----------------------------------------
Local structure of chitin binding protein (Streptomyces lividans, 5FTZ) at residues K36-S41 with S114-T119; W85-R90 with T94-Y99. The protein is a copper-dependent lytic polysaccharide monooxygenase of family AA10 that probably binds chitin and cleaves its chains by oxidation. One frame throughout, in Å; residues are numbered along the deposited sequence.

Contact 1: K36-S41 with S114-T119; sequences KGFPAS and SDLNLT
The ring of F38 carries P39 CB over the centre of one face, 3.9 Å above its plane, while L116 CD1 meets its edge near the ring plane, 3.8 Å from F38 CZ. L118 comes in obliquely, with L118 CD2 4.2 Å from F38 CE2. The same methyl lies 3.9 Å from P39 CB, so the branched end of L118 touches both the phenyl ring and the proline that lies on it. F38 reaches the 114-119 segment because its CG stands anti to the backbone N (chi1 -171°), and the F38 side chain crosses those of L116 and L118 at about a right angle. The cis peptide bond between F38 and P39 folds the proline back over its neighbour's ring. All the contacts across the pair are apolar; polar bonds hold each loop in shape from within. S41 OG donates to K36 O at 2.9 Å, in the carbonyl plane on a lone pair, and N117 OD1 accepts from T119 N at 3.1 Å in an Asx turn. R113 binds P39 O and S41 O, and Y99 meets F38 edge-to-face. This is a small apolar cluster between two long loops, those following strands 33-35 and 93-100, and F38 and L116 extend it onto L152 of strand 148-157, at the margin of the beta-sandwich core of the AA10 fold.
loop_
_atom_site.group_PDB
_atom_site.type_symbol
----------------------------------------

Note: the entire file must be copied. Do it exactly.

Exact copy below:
Local structure of chitin binding protein (Streptomyces lividans, 5FTZ) at residues K36-S41 with S114-T119; W85-R90 with T94-Y99. The protein is a copper-dependent lytic polysaccharide monooxygenase of family AA10 that probably binds chitin and cleaves its chains by oxidation. One frame throughout, in Å; residues are numbered along the deposited sequence.

Contact 1: K36-S41 with S114-T119; sequences KGFPAS and SDLNLT
The ring of F38 carries P39 CB over the centre of one face, 3.9 Å above its plane, while L116 CD1 meets its edge near the ring plane, 3.8 Å from F38 CZ. L118 comes in obliquely, with L118 CD2 4.2 Å from F38 CE2. The same methyl lies 3.9 Å from P39 CB, so the branched end of L118 touches both the phenyl ring and the proline that lies on it. F38 reaches the 114-119 segment because its CG stands anti to the backbone N (chi1 -171°), and the F38 side chain crosses those of L116 and L118 at about a right angle. The cis peptide bond between F38 and P39 folds the proline back over its neighbour's ring. All the contacts across the pair are apolar; polar bonds hold each loop in shape from within. S41 OG donates to K36 O at 2.9 Å, in the carbonyl plane on a lone pair, and N117 OD1 accepts from T119 N at 3.1 Å in an Asx turn. R113 binds P39 O and S41 O, and Y99 meets F38 edge-to-face. This is a small apolar cluster between two long loops, those following strands 33-35 and 93-100, and F38 and L116 extend it onto L152 of strand 148-157, at the margin of the beta-sandwich core of the AA10 fold.
loop_
_atom_site.group_PDB
_atom_site.type_symbol